Marine sponges are a rich source of bioactive metabolites that can potentially be used as lead compounds to treat various human diseases. Due to the difficulty in obtaining a steady supply of such metabolites, few of these compounds have reached the clinical trials stage. Sponge sea ranching is one of the most promising methods to overcome this "supply problem". The Red Sea sponge Negombata magnifica is a potential source of the cytotoxin, latrunculin B (lat-B). The aim of the research was to compare the effect of different sea ranching culture methods on N. magnifica growth and survival rates and to identify factors that might enhance these rates. Since the ultimate goal of the project is to produce bioactive metabolites, we measured the lat-B concentration in the sponge tissues. Ninety-eight fragments were cut from nine different individuals and attached to PVC plates or threaded on fishing lines. The PVC-attached sponges were fastened to plastic nets and the threaded sponges were suspended on horizontal ropes. Each of these treatments was stocked at 10 or 20 m depth. Within 177 days, the sponges' average size increased from 11.6±0.7 to 24.5±2 gr and the survival weighted mean of all treatments was 71.4%. The specific growth rate (SGR) of sponges that were suspended on nylon threads was significantly higher (P<0.05) than the SGR of sponges that were attached to the net (0.9±0.08% day-1 and 0.5±0.05% day-1, respectively). No significant difference (P>0.05) in growth rate was found between the two stocking depths. Fouling organisms significantly (p<0.05) reduced the sponge SGR compared to that of sponges grown free of fouling organisms (0.26±0.07% day-1 and 0.55±0.09% day-1, respectively). The amount of latrunculin B found within body of sponges cultured for a year in the sea ranching system (1.2±0.16 mg lat-B gr dry matter sponge-1) was higher than the concentration previously reported for this species (0.35 mg lat-B gr dry matter sponge-1). The present results demonstrate that N. magnifica could be cultured in sea ranching systems for the production of lat-B with relatively good survival and growth rates.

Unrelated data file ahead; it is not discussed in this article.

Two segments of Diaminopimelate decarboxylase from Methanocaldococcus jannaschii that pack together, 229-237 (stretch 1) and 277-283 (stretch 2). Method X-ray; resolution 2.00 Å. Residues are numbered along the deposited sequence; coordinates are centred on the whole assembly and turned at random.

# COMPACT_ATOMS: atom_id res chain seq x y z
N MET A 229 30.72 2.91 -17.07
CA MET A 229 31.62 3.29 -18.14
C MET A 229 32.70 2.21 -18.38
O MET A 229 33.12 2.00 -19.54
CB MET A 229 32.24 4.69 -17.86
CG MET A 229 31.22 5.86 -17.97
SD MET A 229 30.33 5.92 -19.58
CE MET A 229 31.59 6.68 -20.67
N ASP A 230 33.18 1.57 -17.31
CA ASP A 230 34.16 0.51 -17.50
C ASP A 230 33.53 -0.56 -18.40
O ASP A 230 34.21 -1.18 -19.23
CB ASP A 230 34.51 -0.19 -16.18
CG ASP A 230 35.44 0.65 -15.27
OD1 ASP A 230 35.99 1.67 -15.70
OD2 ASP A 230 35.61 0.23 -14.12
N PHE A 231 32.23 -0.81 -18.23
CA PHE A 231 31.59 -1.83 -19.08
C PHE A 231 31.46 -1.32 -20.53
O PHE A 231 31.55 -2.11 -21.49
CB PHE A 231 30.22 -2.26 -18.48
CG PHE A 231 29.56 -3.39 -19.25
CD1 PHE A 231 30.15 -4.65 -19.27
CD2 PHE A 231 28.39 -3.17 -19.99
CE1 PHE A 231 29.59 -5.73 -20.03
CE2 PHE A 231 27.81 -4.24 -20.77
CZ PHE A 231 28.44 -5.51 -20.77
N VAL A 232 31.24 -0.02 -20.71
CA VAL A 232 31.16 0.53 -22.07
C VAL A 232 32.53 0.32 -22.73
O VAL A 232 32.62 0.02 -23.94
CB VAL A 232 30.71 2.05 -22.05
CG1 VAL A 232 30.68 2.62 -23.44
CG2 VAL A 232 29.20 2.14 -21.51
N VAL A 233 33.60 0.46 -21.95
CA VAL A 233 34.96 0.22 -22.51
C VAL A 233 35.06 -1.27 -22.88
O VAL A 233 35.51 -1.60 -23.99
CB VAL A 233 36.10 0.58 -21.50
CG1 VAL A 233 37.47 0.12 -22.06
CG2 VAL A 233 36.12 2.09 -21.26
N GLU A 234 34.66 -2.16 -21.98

Bibliographical noteFunding Information:
This study was supported in part by the Rieger Foundation and the Israeli Ministry of Energy and Infrastructure. We wish to thank: Dag-Suf for the technical assistance in the field work; Dr. I. Lupatsch (NCM, Eilat, Israel) for the sponge biochemical analyses; Peace Park project for the environmental data; Prof. S. Carmeli (School of Chemistry, Tel-Aviv University) for the lat-B analyses, Dr. Angelo Colorni for reviewing the manuscript, and Mikhal Ben-Shaprut for editing. The director and staff of the Interuniversity Institute Eilat Marine Laboratory are thanked for providing facilities and assistance for work and for financial support (to E.H.).
- Latrunculin B
- Negombata magnifica
- Sea ranching
- Sponge culture
ASJC Scopus subject areas
- Aquatic Science